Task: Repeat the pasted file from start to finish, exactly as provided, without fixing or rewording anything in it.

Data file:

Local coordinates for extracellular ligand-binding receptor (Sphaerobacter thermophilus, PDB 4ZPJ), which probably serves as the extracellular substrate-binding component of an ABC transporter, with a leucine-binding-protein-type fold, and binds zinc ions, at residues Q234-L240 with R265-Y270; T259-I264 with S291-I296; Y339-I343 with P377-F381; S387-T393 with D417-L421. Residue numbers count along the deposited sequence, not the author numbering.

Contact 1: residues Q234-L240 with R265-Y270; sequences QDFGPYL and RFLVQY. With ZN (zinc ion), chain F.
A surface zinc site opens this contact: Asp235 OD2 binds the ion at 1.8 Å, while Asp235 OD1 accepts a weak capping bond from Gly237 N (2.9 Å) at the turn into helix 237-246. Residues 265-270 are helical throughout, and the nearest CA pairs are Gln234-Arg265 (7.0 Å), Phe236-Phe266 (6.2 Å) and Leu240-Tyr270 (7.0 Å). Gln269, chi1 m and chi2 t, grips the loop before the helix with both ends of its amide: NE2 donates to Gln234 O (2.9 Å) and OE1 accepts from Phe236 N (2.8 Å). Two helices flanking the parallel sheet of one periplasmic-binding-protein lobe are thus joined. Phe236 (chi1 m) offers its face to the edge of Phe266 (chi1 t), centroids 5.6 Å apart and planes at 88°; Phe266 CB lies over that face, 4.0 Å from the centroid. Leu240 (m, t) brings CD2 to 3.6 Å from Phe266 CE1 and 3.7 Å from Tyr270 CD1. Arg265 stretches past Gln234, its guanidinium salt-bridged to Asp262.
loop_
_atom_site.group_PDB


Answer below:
Local coordinates for extracellular ligand-binding receptor (Sphaerobacter thermophilus, PDB 4ZPJ), which probably serves as the extracellular substrate-binding component of an ABC transporter, with a leucine-binding-protein-type fold, and binds zinc ions, at residues Q234-L240 with R265-Y270; T259-I264 with S291-I296; Y339-I343 with P377-F381; S387-T393 with D417-L421. Residue numbers count along the deposited sequence, not the author numbering.

Contact 1: residues Q234-L240 with R265-Y270; sequences QDFGPYL and RFLVQY. With ZN (zinc ion), chain F.
A surface zinc site opens this contact: Asp235 OD2 binds the ion at 1.8 Å, while Asp235 OD1 accepts a weak capping bond from Gly237 N (2.9 Å) at the turn into helix 237-246. Residues 265-270 are helical throughout, and the nearest CA pairs are Gln234-Arg265 (7.0 Å), Phe236-Phe266 (6.2 Å) and Leu240-Tyr270 (7.0 Å). Gln269, chi1 m and chi2 t, grips the loop before the helix with both ends of its amide: NE2 donates to Gln234 O (2.9 Å) and OE1 accepts from Phe236 N (2.8 Å). Two helices flanking the parallel sheet of one periplasmic-binding-protein lobe are thus joined. Phe236 (chi1 m) offers its face to the edge of Phe266 (chi1 t), centroids 5.6 Å apart and planes at 88°; Phe266 CB lies over that face, 4.0 Å from the centroid. Leu240 (m, t) brings CD2 to 3.6 Å from Phe266 CE1 and 3.7 Å from Tyr270 CD1. Arg265 stretches past Gln234, its guanidinium salt-bridged to Asp262.
loop_
_atom_site.group_PDB